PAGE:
If you have some extra, learn how to freeze corn on the cob so you can enjoy it year-round!

A stick of butter is rubbed on an ear of corn.

How Long to Boil Corn on the Cob

Knowing how long to boil corn is key. Thankfully the range is pretty forgiving. But you definitely don’t want to overcook them or they end up getting mushy.

  • Boil corn on the cob for 5-7 minutes. The trick to perfect timing is to make sure the water returns to a boil before you set your timer.
  • Note the size of the cob. Smaller cobs will take less time to cook. While thicker cobs will take a little longer.
  • Know how you’re going to eat it. Boil for a shorter time if you’re using the kernels in another dish that will be cooked. If you’re eating the corn immediately, cook for a longer time.
Tongs are used to remove the corn from the water.

FAQs

How long should you boil corn?

Corn on the cob should be boiled for 7-8 minutes.

Do you put corn in boiling water or cold water?

It’s best to add corn to the water once it is already boiling.

What is the healthiest way to cook corn on the cob?

The healthiest way to cook corn on the cob is to boil it. Avoid coating in butter and use herbs or citrus juice to season it instead.

Should you add salt to the water when boiling corn?

No, adding salt to water will result in tough corn kernels.

How do I keep corn on the cob warm after cooking?

If you are going to an outdoor event, wrap cobs in foil then place corn in a cooler. Topping the pockets with a towel will keep in extra heat. Otherwise, place wrapped corn in a 200℉ oven until ready to serve.

Meal Prep and Storage

  • To Prep Ahead: Boil the corn and store for up to 24 hours before serving. Corn loses its freshness over time, not to mention it won’t have as good of a texture. You can make a large batch the day before if cooking for a crowd.
  • To Keep Warm: Wrap corn in foil and place it in a cooler with towels to keep warm.
  • To Store:  Seal in an airtight container for up to 3-4 days in the refrigerator.
  • To Freeze: Corn can be frozen either on the cob or off as corn kernels. Remember it’s important to partially freeze first so they don’t stick together. Freeze the corn in an airtight container for up to 4-6 months.
    • On the cob: Place on a baking sheet and partially freeze for 3-4 hours. Then wrap tightly in wax paper or plastic wrap and place in a zip-top bag.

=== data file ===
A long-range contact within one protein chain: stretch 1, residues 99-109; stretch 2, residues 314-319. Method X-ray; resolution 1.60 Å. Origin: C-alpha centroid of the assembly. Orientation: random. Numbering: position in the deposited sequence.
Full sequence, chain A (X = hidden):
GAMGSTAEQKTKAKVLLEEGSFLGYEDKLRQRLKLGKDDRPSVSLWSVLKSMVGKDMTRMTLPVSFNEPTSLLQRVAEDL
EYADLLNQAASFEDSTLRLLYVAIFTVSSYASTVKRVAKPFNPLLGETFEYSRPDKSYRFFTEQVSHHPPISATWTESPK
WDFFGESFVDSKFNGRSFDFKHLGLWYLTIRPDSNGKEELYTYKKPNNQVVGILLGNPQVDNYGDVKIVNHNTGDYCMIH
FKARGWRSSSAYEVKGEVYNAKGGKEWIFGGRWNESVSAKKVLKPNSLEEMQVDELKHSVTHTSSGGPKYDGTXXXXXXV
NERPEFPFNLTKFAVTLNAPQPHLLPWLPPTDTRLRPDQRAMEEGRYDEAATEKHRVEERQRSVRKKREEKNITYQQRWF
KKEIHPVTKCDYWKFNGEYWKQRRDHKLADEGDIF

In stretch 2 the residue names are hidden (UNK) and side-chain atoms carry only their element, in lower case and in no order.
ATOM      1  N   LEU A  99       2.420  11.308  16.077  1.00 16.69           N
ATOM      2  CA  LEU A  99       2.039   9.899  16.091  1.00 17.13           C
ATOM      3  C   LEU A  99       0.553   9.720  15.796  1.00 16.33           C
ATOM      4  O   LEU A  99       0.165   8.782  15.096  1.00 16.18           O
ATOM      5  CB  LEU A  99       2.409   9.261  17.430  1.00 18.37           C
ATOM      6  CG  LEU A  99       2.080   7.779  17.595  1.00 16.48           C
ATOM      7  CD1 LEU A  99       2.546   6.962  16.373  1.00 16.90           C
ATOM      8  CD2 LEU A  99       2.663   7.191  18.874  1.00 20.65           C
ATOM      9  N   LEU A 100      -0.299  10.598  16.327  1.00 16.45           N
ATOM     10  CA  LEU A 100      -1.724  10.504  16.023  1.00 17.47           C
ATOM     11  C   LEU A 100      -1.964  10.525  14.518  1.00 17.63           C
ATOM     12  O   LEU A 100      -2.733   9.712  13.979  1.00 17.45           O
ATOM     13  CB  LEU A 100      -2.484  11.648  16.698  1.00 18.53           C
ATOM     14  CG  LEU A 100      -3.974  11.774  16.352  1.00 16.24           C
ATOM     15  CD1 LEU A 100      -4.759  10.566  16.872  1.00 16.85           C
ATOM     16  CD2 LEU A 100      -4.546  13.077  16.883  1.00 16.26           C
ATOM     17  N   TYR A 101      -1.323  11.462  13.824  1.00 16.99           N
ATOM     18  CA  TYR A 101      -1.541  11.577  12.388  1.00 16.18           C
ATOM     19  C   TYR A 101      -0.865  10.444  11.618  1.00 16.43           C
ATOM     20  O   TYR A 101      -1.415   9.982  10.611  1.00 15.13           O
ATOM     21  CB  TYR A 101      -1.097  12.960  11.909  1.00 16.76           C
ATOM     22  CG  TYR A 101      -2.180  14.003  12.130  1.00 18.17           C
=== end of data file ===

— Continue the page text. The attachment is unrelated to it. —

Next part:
• Corn kernels: Spread out on a baking sheet and partially freeze for 1-2 hours. Next, add the kernels to an airtight bag or a freezer-safe container.
  • To Reheat: Warm the corn in the microwave for one minute. Or, wrap in aluminum foil and reheat in the oven at 300°F for 5-10 minutes.

Expert Tips and Tricks

  • Shuck in one piece. Remove the husk and silks all in one go by pulling them off from the tip.
  • Microwave it to shuck with ease. Heating up the corn softens the husks and makes it even easier to shuck it.
  • Boil just long enough. Don’t overcook the corn or it will turn out tough instead of crisp and tender.
  • Use a whole stick of butter. A pat of butter will slide all over the hot corn. Instead, remove the end of the wax paper from a stick of butter and slide it up and down the cobs to thoroughly coat them.
  • Serve with corn cob holders.  These help to limit the mess and make eating it really fun!
  • Blanch before freezing.  It’s best if you freeze cooked corn to preserve the taste and texture.
Avocado corn salad is served from a bowl for a light and refreshing side.

Recipes with Leftover Corn on the Cob

Now that you know how to boil the perfect corn, you need ways to enjoy it! These easy and tasty recipes are a great way to use fresh corn kernels:

More Boiling Vegetable Resources

If you don’t want to stop at the cob, you can learn more about boiling beets, how long to boil potatoes, the best way to boil and blanch green beans, and a boiled carrots recipe!

Tap stars to rate!